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Health workers: first to receive the vaccine

As 2020 finally comes to an end, so does the latest chapters of the coronavirus pandemic. Or at least, the world is finally and hopefully witnessing the beginning of the end. Thus, this Monday, the very first vaccine shots are being given to the health workers in the United States. After the virus killed more than 1,62 of the world’s population, many are hoping that the vaccine provides the solution. 

A limited number of doses

Even though the first-line healthcare workers, as well as people living in long term care facilities, are almost the only ones eligible for this vaccine at the moment, the current number of doses isn’t nearly enough. Therefore, even among those in need of it, some will be prioritized more than others. Unfortunately, the doses are by no means enough to supply all the doctors, nurses, security guards, receptionists, and other workers who risk exposure to the virus every day.

Thus, states have urged hospitals, health facilities, and providers to submit requests for doses. Then, the state will provide them according to several factors.

Authorized under emergency use

Despite the ongoing testing, the Pfizer-BioNTech vaccine is still not fully approved as a licensed medical product. However, the government announced that it is authorized under emergency use. Thus, the data on its long term safety along with effectiveness isn’t as robust as that of an approved final product. Therefore, patients and health workers are given the option of whether to get vaccinated or not.

On the other hand, the government wouldn’t have approved it if they weren’t sure of its overall safety. Moreover, as the covid-19 casualties cross to reach more than 300 thousand deaths, the necessity of the vaccine is vital now more than ever.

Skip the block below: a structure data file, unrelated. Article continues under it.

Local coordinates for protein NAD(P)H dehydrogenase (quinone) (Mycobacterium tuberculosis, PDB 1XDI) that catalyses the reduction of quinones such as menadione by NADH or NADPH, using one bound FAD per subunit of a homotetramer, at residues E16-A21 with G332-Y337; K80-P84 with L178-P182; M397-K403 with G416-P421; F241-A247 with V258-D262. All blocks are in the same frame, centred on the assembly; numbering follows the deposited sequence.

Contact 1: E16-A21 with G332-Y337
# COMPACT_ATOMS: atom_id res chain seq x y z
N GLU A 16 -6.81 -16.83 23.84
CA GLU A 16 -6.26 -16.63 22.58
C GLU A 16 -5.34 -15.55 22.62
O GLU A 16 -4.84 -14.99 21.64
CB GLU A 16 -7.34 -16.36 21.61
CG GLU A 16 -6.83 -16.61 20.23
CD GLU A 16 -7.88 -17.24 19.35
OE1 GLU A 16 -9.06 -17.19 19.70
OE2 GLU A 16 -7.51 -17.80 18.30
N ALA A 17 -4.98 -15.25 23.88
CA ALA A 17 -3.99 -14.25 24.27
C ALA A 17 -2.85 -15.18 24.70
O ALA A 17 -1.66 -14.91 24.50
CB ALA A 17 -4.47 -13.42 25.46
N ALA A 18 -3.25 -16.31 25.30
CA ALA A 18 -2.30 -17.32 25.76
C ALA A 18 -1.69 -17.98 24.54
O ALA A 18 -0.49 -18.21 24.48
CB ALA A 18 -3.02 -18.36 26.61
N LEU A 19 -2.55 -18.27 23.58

A weapon to end the war

Governor Andrew M. Cuomo said on Monday morning that he “believes this is the weapon that will end the war.” Moreover, Ms. Lindsay, a nurse and the director of patient services in the intensive care unit at Long Island Jewish Medical Center, said that she “hoped her public vaccination would instill confidence that the shots were safe”. Ms. Lindsay was making history as not only the first person ever to receive the coronavirus vaccine outside of the trials but also while being a woman of color.

“I have seen the alternative, and do not want it for you,” she said. “I feel like healing is coming. I hope this marks the beginning of the end of a very painful time in our history.”

Additionally, the mayor of New York City also announced during a news conference “To me, we were watching an incredibly historic moment and the beginning of something much better for this city and this country.”

Symbolic Importance

As a part of the demographic most hurt by the pandemic, Ms. Lindsay highlighted the symbolic importance of her volunteering to be the first one to receive the vaccine. Furthermore, for so long, African-Americans have been subjected to many forms of unethical medical research, thus turning them rightfully weary against the vaccine. Therefore, as a black woman, Ms. Lindsay’s actions will help them rebuild their trust in the medical field. 

“I want people who look like me and are associated with me to know it’s safe,” she said. “Use me as an example. I would not steer the public wrong.”

 Residents of nursing homes are next in line to receive the vaccine next week. However, a huge number of American citizens won’t be eligible for the vaccine until the spring or later. For now, those who are risking their lives to save others should continue to have the priority. 


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